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PAET, Hannah Lou A.

BS Pharm 4-A

Clinical Toxicology
8:30-9:30 MWF
ACTIVITY 1
History of Toxicology

1. Short Narration of the Arsenic Poisoning in Bangladesh


In 1971, international aid agencies including the United Nations Children's Fund
(UNICEF), the World Bank, and the United Nations Development Program (UNDP) began
installing tubewells throughout Bangladesh and West Bengal, India. Millions of tube-wells
were dug in an effort to provide enough water for agricultural purposes and to combat poor
quality surface drinking water that was causing fatal diarrhea. But, at the time, arsenic
contamination of the water supply was not recognized as a problem and the surrounding
area was not tested for arsenic. The problems began appearing in the 1980s and included
arsenicosis, most notably lesions on the hands and feet.By the early 1990s, when it was found
that up to half of 10 million tube wells were contaminated with arsenic, Bangladesh was
confronting a huge problem.More than 30 million people in Bangladesh and more than 6
million people across the border in West Bengal, India were at risk in the area according to
2000 statistics and the lifetime risk of dying by cancer in the area is as high as 13 per 1000
people.
2. Correlate this with Toxicology in the Philippines
Same toxicological event also happened in Boac, Marinduqueon November 29, 2006 --arsenic poisoning in mine waste-contaminated rivers. Signs of arsenic poisoning, were
believed to be caused by a mine waste spill 10 years ago, were starting to manifest in three
farmers who came in close contact with sources of the deadly chemical element.The National
Poison Management and Control Center of the University of the Philippines-Manila
confirmed thethree farmers tested positive for high levels of arsenic.The three farmers were
among the 108 residents from the municipalities of Boac and Mogpog that were screened
and thoroughly tested for skin lesions and neurologic complaints. The farmers complained
of itchiness, numbness, roughening of skin texture, nasal congestion, frequent coughs and
colds, hyper-pigmentation of skin, weakness and headaches.The symptoms appeared after
they were exposed to the mine waste-contaminated rivers of Boac and Mogpog.Arsenic
poisoning of the residents resulted from drinking water with high levels of arsenic over a
long period of time. This might have occurred due to arsenic contamination of ground
water, Marinduque provincial health officer said.
3. Contribution of this capsule in the development of Clinical Toxicology
Arsenic poisoning in Bangladesh paved way in the development of toxicological research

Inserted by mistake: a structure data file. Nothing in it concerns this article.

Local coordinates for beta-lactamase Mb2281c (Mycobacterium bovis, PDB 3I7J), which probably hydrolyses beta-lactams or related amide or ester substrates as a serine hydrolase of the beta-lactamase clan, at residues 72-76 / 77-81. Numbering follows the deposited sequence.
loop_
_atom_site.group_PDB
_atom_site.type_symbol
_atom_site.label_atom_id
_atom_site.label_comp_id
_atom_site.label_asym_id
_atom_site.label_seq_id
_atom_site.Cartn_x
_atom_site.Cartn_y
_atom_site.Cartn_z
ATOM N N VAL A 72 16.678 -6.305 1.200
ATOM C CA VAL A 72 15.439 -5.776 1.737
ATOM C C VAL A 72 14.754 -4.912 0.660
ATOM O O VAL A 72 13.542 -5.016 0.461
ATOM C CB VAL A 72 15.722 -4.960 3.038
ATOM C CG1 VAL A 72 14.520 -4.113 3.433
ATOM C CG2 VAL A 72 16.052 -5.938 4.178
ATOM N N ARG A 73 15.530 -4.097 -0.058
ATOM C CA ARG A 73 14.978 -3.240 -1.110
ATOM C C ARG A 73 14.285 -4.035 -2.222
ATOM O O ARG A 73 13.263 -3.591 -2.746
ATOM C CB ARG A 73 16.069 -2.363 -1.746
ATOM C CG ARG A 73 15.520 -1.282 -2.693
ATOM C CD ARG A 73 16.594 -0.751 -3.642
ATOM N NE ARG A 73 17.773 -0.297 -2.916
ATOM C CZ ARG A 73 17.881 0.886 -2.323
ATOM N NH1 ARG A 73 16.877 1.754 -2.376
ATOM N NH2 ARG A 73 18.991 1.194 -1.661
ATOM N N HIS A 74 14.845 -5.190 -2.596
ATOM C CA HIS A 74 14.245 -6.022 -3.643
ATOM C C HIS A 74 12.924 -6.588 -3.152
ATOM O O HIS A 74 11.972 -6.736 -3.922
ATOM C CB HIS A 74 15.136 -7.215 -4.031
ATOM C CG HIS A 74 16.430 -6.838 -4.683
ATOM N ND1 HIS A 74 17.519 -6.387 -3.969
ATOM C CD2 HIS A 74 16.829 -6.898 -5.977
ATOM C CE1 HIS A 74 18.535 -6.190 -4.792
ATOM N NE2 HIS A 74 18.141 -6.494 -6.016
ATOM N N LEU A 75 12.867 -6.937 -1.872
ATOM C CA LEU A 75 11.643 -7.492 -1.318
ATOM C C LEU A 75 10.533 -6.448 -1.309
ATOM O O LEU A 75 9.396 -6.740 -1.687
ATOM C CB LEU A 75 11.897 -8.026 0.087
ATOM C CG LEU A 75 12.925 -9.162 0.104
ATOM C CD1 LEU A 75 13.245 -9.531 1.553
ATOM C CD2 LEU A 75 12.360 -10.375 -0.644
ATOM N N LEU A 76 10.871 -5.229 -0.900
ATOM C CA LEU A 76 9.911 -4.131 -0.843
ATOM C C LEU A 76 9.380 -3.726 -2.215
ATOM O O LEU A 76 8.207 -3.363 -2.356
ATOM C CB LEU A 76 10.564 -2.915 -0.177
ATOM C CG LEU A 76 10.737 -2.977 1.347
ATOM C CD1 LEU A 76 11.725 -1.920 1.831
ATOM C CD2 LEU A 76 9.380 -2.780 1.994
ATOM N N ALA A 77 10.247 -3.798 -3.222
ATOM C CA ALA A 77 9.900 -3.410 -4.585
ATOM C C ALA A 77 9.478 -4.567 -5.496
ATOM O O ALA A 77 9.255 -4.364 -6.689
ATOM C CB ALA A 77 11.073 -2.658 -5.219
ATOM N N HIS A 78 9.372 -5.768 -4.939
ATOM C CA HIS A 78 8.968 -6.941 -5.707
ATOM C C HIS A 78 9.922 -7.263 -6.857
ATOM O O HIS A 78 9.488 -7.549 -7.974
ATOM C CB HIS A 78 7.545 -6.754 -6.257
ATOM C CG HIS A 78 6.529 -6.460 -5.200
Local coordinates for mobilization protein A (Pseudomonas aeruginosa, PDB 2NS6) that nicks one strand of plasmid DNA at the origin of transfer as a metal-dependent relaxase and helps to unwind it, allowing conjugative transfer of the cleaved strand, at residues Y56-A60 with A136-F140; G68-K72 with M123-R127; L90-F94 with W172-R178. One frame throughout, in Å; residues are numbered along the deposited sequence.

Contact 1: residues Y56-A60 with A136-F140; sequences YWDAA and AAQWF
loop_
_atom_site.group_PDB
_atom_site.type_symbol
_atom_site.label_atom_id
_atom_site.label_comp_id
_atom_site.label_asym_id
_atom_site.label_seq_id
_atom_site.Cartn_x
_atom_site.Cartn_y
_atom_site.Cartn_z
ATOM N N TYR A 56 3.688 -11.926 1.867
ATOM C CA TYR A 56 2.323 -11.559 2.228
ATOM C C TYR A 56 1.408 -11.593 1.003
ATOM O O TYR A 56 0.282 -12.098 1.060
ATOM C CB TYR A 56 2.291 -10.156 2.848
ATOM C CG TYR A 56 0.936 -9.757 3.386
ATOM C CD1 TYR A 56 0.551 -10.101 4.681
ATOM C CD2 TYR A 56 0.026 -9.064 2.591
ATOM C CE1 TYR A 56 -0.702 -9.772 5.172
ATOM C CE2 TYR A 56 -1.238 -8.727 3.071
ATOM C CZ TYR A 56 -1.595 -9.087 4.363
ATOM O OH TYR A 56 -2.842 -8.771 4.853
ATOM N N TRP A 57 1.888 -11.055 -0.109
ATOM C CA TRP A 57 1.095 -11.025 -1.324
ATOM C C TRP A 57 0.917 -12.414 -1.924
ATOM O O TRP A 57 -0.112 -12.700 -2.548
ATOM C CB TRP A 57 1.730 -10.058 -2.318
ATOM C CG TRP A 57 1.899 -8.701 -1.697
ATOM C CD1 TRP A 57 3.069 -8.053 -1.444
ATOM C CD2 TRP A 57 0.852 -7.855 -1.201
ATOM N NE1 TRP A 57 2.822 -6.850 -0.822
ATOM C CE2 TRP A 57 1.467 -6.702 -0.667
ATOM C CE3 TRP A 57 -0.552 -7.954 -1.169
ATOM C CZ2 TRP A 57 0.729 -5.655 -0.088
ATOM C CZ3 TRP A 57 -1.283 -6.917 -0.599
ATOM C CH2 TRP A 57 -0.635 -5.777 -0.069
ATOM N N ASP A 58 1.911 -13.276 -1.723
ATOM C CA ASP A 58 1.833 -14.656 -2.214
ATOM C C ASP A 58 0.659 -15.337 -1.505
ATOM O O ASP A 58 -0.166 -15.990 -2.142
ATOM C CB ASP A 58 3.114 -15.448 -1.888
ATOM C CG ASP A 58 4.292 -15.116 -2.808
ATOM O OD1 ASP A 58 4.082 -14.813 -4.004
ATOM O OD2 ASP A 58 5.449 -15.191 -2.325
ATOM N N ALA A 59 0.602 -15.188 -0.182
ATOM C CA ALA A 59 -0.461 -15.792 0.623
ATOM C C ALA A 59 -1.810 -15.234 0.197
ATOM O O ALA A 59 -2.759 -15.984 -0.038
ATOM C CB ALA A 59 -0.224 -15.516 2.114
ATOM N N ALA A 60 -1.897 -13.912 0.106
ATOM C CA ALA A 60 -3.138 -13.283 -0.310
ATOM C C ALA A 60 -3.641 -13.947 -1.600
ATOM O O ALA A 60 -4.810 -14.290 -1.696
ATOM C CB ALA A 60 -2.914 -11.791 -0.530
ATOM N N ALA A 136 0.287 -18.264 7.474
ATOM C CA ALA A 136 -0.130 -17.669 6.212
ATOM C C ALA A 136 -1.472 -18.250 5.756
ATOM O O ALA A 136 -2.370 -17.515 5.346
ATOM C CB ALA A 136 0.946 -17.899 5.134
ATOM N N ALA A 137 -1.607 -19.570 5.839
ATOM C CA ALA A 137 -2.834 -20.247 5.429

on both Environmental and Clinical Toxicology. It has raised awareness to the public and
health-concerned agencies about the serious and long-term effects of arsenic poisoning and
prompted studies to identify possible ways to prevent toxicity in the population.

PAET, Hannah Lou A.


BS Pharm 4-A

Clinical Toxicology
8:30-9:30 MWF

4. Point out ONE important detail of the history with the supplement of pictures or any
supporting diagrams/documents
One of the worst incidents of arsenic poisoning via well water occurred in Bangladesh,
which the World Health Organization called it "the largest mass poisoning of a population in
history... The scale of the environmental disaster is greater than any seen before; it is beyond
the accidents in Bhopal, India, in 1984, and Chernobyl, Ukraine, in 1986".
Arsenic contaminated water is still being consumed, and will continue to be consumed,
by millions of people throughout Bangladesh and West Bengal, India because there has been
no alternate to the wells. According to 2000 statistics, more than 30 million people in
Bangladesh were at risk in the area. According to the data provided by UNICEF in 2008,
there are approximately 8.6 million tube-wells in Bangladesh. Of these, 4.75 million tube
wells (55%) have been tested for arsenic among which 3.3 million (39%) were marked green
indicating that the ground water is safe; while 1.4 million (16%) were marked red indicating
that they are unsafe to use as sources of drinking water due to the high arsenic level, (Fig. 1).
Recent findings show that about 20 million people in Bangladesh are using tube-wells
contaminated with arsenic over the permissible level (>50 ppb).

Figure 1. Safety profiles of the tube-wells supplying


groundwater to the community

Figure 2. Groundwater arsenic contamination in different


districts of Bangladesh based on compilation of field and
laboratory test data